The Videolizer - music visualizer that syncs dancing videos to any song. Tristan’s awesome hack – he built a video time stretcher allowing you to synchronize any video that has a soundtrack to a song. The demos are fantastic.
The Echo Nest Prize Winners
Two hacks received the Echo Nest prizes:
unity-echonest - An echonest + freemusicarchive dynamic soundtrack plugin for Unity3D projects. This was a magical demo. David Nunez created a Unity3D plugin that dynamically generates in game soundtracks using the Echo Nest playlist API and music from the Free Music Archive. Wow!
MidiSyncer - sync midi to echo nest songs. Art Kerns built An iPhone app that lets you choose a song from your iTunes library, retrieves detailed beat analysis information from Echo Nest for the song, and then translates that beat info to MIDI clock as the song plays. This lets you sync up an electronic music instrument such as a drum machine or groovebox to a song that’s playing on your iPhone. So wow! Play a song on your iPod and have a drum machine play in sync with it. Fantastic!
Some really awesome hardware hacks.
Neurofeedback - Electroencephalogram + strobe goggles + Twilio Chat Bot + Max/MSP patches which control Shephard-risset rhythms and binaural beats
SpeckleSounds - Super-sensitive 3D Sound Control w/ Lasers! Yes, with lasers.
Kinect BeatWheel - Control a quantized looping sample with your arm
There were a few awesome hacks that were cursed by the demo demi gods. Great ideas, great hacks, frustrating (for the hacker) demos. Here are some of the best demo fail hacks .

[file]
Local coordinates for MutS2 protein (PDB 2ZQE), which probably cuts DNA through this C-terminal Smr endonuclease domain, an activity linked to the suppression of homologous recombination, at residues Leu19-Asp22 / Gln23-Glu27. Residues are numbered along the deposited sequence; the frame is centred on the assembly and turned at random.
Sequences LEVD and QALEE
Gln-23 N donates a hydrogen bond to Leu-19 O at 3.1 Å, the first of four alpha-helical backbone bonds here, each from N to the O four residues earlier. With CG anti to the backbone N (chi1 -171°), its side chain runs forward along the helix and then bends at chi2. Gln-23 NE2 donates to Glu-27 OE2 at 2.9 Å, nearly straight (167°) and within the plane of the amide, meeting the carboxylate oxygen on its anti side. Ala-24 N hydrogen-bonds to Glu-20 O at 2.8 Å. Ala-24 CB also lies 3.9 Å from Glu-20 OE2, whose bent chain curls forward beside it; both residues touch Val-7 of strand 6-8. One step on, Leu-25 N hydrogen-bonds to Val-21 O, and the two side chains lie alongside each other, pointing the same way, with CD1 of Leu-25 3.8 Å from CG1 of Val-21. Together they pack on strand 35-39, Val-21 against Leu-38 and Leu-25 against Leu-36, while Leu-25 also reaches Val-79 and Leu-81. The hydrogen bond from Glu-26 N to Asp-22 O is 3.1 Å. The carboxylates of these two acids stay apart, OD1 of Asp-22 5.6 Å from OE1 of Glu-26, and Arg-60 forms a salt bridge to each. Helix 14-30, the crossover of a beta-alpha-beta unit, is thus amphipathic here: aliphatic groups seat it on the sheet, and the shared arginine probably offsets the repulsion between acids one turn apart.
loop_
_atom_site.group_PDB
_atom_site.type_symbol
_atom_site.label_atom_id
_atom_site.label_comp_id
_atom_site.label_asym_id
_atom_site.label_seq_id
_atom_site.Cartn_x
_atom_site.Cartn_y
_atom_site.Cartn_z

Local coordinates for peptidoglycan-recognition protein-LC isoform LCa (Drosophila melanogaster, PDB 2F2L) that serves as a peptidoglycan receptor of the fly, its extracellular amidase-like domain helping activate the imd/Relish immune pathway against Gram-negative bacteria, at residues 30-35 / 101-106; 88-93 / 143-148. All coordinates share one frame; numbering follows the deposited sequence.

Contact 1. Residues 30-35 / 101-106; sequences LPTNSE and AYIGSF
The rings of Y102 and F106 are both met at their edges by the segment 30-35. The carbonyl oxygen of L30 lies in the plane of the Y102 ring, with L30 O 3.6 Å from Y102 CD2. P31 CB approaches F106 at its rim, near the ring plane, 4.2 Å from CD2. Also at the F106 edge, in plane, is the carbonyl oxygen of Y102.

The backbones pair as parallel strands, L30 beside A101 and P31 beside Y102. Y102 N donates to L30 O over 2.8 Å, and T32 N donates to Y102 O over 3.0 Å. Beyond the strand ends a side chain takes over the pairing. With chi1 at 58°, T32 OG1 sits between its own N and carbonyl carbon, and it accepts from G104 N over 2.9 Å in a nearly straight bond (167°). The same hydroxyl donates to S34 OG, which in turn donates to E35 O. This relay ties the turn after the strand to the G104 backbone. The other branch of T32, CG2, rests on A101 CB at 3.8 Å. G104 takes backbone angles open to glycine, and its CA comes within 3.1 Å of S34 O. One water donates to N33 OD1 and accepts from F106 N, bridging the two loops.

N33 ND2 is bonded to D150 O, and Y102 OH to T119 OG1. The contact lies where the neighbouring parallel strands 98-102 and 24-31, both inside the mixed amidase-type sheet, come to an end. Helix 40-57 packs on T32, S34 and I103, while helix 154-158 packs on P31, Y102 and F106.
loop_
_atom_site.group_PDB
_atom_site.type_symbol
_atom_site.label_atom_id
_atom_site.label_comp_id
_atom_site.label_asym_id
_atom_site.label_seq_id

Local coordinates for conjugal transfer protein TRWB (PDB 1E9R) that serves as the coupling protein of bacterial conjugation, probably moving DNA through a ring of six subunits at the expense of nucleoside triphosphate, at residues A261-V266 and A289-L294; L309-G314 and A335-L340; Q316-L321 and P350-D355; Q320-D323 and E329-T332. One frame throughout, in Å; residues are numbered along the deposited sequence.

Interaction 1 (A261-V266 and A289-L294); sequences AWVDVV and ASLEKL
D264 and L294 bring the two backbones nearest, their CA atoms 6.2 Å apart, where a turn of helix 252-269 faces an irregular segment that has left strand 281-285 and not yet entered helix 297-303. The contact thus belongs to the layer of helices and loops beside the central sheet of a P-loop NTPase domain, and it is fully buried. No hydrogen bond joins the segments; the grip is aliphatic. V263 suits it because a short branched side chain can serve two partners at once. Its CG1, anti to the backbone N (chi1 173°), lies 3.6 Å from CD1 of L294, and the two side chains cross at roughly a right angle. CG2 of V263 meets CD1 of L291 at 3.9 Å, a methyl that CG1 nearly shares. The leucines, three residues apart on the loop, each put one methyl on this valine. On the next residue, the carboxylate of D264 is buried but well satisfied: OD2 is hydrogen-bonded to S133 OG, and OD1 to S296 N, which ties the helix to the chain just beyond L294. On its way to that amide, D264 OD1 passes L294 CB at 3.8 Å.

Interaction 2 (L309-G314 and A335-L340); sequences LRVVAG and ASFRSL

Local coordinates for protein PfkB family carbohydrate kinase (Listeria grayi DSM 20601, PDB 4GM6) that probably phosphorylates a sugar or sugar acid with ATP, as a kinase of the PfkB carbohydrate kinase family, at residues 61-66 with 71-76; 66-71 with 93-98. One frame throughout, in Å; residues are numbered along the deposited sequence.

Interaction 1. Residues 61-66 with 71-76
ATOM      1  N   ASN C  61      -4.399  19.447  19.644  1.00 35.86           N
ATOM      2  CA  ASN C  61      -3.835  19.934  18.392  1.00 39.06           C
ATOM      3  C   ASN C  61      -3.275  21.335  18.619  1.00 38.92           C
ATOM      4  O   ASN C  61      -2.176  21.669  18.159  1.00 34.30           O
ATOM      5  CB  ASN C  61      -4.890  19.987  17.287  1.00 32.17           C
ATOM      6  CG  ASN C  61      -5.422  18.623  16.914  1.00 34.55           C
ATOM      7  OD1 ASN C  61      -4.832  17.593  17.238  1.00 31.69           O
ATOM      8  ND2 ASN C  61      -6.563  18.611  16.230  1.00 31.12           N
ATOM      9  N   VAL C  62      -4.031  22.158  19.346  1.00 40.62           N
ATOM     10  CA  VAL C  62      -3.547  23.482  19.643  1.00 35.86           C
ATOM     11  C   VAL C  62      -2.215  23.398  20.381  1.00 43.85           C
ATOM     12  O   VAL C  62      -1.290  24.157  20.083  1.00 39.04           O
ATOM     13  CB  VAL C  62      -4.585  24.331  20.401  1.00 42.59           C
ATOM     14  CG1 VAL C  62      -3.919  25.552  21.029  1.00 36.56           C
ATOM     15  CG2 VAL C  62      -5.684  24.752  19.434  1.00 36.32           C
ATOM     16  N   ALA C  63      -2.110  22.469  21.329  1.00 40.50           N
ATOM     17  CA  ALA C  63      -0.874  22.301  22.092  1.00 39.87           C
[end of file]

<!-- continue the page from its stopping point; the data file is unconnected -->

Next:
Kinetic - Kinetic Typography driven by user selected music and text. This was a really cool hack that was plagued by a podium display issue leading to a demi-demo-fail. But the Olin team regrouped and posted a video of the app.
BetterTaste - improve your Spotify image – this was an awesome idea – use a man-in-the-middle proxy to intercept those embarassing scrobbles. Unfortunately Arkadiy had a network disconnect that lead to a demo fail.
Tracker - Connect your turntable to the digital world. Automatically identifies tracks, saves mp3s, and scrobbles plays, while displaying a beautiful UI that’s visible from across the room, or across the web. Perhaps the most elaborate of the demos – with a real Hi Fi setup including a turntable. But something wasn’t clicking, so Abe had to tell us about it instead of showing it.
Carousel - tell the story behind your pictures – it was a display fail – but luckily Johannes had a colleague who had his back and re-gave the demo. That’s what hacker friends are for.
This was a fantastic weekend. Thanks to Thomas Bonte of MuseScore for taking these super images. Special thanks to the awesome Echo Nest crew lead by Elissa for putting together this event, staffing it and making it run like clockwork. It couldn’t have happened without her. I was particularly proud of The Echo Nest this week. We created some awesome hacks, threw a killer party, and showed how to build the future of music while having a great time. What a place to work!